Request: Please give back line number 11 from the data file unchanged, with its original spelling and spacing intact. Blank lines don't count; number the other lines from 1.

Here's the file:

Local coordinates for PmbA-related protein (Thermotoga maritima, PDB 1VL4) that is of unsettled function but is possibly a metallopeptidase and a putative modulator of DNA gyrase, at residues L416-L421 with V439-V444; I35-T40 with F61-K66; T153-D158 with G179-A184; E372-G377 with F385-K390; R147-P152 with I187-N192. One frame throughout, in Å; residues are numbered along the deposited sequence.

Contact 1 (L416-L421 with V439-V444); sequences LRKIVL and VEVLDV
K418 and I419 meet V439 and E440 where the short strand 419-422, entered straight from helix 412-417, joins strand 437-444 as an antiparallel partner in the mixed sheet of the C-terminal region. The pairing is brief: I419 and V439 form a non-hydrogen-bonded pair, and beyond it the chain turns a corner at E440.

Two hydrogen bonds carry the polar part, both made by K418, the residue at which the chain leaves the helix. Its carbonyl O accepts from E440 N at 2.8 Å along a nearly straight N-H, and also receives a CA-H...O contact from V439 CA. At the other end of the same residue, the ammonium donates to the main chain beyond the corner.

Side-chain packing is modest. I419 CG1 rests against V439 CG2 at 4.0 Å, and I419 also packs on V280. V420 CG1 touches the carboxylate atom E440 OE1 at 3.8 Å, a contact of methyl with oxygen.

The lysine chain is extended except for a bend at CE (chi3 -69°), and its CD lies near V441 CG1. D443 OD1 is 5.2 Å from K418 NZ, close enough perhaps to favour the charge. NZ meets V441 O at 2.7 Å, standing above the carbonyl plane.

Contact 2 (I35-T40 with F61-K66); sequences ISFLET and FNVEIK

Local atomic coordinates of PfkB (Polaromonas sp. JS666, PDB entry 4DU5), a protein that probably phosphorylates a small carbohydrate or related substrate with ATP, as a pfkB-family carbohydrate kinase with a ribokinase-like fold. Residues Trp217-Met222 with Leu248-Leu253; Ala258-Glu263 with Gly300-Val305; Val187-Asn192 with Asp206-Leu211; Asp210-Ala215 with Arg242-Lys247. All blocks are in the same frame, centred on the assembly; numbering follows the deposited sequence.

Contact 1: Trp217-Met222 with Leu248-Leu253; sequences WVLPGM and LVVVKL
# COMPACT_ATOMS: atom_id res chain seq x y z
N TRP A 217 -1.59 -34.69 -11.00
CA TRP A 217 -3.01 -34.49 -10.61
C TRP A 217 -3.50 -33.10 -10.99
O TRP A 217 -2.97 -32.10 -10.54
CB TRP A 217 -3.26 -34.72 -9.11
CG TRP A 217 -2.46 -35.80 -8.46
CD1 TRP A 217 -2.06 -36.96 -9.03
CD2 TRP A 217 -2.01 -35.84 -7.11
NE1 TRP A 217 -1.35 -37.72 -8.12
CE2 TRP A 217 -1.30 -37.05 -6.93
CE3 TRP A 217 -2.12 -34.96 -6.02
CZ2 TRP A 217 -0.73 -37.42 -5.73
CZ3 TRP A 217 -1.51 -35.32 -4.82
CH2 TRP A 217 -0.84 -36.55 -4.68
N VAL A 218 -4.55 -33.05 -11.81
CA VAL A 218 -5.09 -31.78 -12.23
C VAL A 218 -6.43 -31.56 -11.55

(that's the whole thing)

N TRP A 217 -1.59 -34.69 -11.00